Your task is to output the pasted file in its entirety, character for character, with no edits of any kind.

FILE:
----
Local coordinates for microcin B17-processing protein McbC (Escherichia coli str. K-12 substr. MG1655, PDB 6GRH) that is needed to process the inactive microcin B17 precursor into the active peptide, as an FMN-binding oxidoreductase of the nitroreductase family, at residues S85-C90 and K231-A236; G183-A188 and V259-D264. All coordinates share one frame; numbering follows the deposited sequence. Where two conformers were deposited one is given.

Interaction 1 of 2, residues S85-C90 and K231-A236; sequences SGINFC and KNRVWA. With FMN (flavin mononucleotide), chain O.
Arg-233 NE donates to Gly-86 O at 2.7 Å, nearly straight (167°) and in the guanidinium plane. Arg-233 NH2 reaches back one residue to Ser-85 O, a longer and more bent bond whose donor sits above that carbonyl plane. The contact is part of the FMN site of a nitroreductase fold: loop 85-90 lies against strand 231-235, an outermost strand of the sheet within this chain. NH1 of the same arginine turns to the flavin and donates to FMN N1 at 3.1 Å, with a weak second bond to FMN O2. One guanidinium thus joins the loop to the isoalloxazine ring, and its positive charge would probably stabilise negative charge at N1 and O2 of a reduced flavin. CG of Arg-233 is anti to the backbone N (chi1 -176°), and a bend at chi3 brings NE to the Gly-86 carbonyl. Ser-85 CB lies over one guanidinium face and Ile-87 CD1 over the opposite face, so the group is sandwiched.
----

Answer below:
Local coordinates for microcin B17-processing protein McbC (Escherichia coli str. K-12 substr. MG1655, PDB 6GRH) that is needed to process the inactive microcin B17 precursor into the active peptide, as an FMN-binding oxidoreductase of the nitroreductase family, at residues S85-C90 and K231-A236; G183-A188 and V259-D264. All coordinates share one frame; numbering follows the deposited sequence. Where two conformers were deposited one is given.

Interaction 1 of 2, residues S85-C90 and K231-A236; sequences SGINFC and KNRVWA. With FMN (flavin mononucleotide), chain O.
Arg-233 NE donates to Gly-86 O at 2.7 Å, nearly straight (167°) and in the guanidinium plane. Arg-233 NH2 reaches back one residue to Ser-85 O, a longer and more bent bond whose donor sits above that carbonyl plane. The contact is part of the FMN site of a nitroreductase fold: loop 85-90 lies against strand 231-235, an outermost strand of the sheet within this chain. NH1 of the same arginine turns to the flavin and donates to FMN N1 at 3.1 Å, with a weak second bond to FMN O2. One guanidinium thus joins the loop to the isoalloxazine ring, and its positive charge would probably stabilise negative charge at N1 and O2 of a reduced flavin. CG of Arg-233 is anti to the backbone N (chi1 -176°), and a bend at chi3 brings NE to the Gly-86 carbonyl. Ser-85 CB lies over one guanidinium face and Ile-87 CD1 over the opposite face, so the group is sandwiched.